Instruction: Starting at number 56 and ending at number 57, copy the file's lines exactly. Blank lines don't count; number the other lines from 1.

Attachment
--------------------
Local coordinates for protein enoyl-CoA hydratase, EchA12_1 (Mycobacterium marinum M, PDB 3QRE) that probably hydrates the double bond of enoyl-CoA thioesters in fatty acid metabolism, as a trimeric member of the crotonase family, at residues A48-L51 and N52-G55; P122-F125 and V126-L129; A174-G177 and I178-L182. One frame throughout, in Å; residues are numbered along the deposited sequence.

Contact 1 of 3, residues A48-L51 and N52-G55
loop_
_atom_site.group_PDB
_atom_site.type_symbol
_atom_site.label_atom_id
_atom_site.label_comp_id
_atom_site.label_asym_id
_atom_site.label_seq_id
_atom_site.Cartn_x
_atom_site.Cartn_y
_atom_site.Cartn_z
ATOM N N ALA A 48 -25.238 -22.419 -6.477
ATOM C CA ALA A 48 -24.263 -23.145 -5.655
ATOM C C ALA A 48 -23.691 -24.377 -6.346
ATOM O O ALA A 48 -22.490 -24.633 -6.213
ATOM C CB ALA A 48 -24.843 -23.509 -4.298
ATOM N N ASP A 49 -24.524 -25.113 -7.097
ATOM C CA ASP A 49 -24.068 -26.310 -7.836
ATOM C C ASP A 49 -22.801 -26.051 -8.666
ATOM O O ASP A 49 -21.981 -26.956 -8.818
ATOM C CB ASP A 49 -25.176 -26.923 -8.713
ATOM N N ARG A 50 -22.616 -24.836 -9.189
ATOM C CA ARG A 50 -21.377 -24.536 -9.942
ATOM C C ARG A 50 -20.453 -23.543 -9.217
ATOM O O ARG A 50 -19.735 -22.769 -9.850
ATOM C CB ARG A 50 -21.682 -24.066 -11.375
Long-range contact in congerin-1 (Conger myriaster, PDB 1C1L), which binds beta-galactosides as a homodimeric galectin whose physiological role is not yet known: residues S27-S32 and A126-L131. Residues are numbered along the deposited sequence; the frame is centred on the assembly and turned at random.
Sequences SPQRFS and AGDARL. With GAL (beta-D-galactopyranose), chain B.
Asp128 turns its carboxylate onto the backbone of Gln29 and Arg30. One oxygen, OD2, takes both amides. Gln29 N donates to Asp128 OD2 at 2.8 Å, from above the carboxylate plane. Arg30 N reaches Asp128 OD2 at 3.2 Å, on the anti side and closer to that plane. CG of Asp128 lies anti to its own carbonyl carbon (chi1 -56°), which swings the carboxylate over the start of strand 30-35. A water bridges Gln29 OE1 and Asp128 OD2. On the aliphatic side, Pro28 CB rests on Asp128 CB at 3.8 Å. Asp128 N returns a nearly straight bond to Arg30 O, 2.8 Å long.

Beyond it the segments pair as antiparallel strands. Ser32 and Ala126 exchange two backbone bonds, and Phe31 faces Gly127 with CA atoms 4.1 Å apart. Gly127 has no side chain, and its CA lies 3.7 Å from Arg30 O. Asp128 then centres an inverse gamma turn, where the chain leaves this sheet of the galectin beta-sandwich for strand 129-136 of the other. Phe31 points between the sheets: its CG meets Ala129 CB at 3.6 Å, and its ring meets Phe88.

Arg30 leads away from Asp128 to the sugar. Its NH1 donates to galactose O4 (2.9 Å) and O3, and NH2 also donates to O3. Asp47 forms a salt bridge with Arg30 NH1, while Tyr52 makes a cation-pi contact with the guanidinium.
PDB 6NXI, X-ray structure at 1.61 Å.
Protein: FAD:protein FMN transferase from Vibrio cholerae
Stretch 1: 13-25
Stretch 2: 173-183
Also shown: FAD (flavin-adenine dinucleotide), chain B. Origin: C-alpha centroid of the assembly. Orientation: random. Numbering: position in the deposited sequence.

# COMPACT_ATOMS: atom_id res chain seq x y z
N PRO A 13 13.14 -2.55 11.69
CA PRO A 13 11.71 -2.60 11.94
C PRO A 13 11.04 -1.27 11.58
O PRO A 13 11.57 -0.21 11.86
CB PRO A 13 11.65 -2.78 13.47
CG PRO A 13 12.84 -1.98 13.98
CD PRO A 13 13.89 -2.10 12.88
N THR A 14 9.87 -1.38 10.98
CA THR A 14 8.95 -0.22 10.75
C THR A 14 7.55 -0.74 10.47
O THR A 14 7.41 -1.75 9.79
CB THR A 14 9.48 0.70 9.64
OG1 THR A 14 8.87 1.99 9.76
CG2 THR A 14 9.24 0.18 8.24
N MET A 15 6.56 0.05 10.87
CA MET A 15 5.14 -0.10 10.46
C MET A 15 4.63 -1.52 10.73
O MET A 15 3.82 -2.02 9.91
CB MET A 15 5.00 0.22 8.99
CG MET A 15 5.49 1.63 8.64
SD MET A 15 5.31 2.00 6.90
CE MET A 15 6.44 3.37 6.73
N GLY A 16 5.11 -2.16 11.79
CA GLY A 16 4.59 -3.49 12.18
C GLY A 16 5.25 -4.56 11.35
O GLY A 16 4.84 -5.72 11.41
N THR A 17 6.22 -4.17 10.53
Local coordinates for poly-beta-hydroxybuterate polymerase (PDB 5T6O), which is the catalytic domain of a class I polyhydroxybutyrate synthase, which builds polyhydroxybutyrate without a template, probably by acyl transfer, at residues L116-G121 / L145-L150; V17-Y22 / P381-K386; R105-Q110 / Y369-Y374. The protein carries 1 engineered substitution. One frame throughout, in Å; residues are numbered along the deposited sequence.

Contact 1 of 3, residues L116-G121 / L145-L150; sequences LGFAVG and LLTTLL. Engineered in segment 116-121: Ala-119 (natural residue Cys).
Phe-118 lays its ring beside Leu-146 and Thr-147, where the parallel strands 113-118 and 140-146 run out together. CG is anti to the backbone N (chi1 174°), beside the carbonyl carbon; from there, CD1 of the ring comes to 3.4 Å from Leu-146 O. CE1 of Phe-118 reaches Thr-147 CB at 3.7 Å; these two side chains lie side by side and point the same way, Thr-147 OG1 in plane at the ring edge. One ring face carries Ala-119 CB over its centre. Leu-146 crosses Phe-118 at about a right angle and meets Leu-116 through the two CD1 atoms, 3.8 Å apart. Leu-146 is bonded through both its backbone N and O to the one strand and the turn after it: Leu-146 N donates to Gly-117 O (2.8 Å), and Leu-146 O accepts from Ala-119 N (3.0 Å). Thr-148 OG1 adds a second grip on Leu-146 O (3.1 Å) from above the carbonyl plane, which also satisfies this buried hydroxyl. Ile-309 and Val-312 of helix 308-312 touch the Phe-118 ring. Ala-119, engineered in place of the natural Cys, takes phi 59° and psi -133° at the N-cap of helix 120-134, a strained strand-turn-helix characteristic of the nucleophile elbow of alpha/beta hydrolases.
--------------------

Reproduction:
O MET A 15 3.82 -2.02 9.91
CB MET A 15 5.00 0.22 8.99